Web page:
Meanwhile, some - genuinely - appalling news. James Corden has said that he 'definitely' intends to make more Gavin & Stacey episodes. I'm so sorry to be the bearer of such bad news, dear blog reader, truly I am.

And speaking of unappealing arseholes, a lack of any inherent originality seems to figure strongly in the career of Paddy McGuinness. And, it would seem, he's at it again. The extremely unfunny Take Me Out presenter is reported to be starring in 'a TV Burp-style show for Channel Four.' So, the story here seems to be, if you can't afford Harry Hill, Paddy McGuinness will do instead. I wonder if Harry was up for the Gregg's adverts gig as well? McGuinness filmed a pilot called Paddy's TV Show in Manchester last week. The Sun - of course; about the only people in the world who think Paddy McGuinness is, in the least bit funny, are likely to be Sun readers - reports that ITV Studios describe the programme as 'a comic look at TV shows that might normally slip under the radar.' Or, TV Burp in other words. If picked up, it will be McGuinness's first project for Channel Four since the wretched Phoenix Nights spin-off Max and Paddy's Road To Nowhere in 2004. The hugely popular TV Burp broadcast its final episode on ITV in March after presenter and creator Harry Hill quit the show, citing the strain of the tough working schedule.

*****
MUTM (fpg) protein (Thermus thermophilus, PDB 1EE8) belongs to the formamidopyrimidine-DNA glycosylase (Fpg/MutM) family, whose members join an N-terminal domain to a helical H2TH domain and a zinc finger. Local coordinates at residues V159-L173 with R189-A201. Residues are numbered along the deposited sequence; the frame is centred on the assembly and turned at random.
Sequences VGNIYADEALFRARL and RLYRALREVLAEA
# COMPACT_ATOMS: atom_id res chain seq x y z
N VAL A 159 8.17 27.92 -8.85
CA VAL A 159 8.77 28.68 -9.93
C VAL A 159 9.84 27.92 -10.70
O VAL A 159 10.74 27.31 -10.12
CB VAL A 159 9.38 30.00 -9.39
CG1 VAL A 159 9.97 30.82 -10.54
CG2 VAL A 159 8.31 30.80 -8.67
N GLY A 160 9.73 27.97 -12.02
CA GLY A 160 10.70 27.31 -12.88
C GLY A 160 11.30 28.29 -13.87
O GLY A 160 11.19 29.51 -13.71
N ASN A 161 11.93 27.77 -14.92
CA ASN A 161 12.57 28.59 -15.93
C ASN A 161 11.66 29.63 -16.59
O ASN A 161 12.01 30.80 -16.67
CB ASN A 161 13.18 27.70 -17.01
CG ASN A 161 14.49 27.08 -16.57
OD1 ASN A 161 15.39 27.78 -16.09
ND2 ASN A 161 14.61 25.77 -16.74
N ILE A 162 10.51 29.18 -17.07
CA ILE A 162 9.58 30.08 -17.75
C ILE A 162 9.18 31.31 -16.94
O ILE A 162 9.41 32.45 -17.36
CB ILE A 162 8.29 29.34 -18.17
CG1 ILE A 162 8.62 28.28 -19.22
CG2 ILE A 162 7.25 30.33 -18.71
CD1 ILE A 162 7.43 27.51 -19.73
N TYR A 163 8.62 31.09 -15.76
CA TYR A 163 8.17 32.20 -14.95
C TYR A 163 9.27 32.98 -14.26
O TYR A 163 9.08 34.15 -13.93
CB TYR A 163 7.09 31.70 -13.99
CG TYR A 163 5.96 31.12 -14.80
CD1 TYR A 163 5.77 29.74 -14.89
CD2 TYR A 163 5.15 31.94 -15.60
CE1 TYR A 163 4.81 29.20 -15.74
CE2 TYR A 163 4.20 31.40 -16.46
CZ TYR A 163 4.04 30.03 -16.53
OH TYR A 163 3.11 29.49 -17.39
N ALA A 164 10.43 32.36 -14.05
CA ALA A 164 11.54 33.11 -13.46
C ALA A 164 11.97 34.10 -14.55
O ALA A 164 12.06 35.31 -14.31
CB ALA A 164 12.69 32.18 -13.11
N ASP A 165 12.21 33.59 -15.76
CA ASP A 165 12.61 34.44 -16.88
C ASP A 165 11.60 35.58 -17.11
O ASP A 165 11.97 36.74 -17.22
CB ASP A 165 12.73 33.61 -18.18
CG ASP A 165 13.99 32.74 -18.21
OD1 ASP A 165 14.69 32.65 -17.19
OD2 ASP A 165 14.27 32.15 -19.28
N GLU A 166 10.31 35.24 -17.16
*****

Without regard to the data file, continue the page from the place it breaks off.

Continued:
NBC co-host Meredith Vieira failed to do her homework during the broadcaster's much-criticised coverage of the Olympic opening ceremony on Friday night. 'If you haven't heard of him, we haven't either,' this ignorant odious fraction of a woman said when Tim Berners-Lee was highlighted. 'Google him,' continued her co-host - and hairdo - Matt Lauer, clearly unaware of the irony of what he just said concerning the inventor of the World Wide Web. Personally, this blogger is with LA Observed's Bob Timmerman: 'After the sixteen days of the Olympics are done, there will be plenty more things people will dislike about NBC's coverage of the games. But, this bit of willful ignorance of one of the world's most innovative minds and someone who developed a communications medium that has made it possible for NBC to show us the Olympics online, just floored me. I'm not worried about London's ability to pull together a well-run Olympics. I'm more worried about NBC's ability to find on-air talent who are not completely ignorant of any technological development. In the world of television news, it is still acceptable to laugh at one's lack of knowledge about science and technology. ' Yeah. What he said.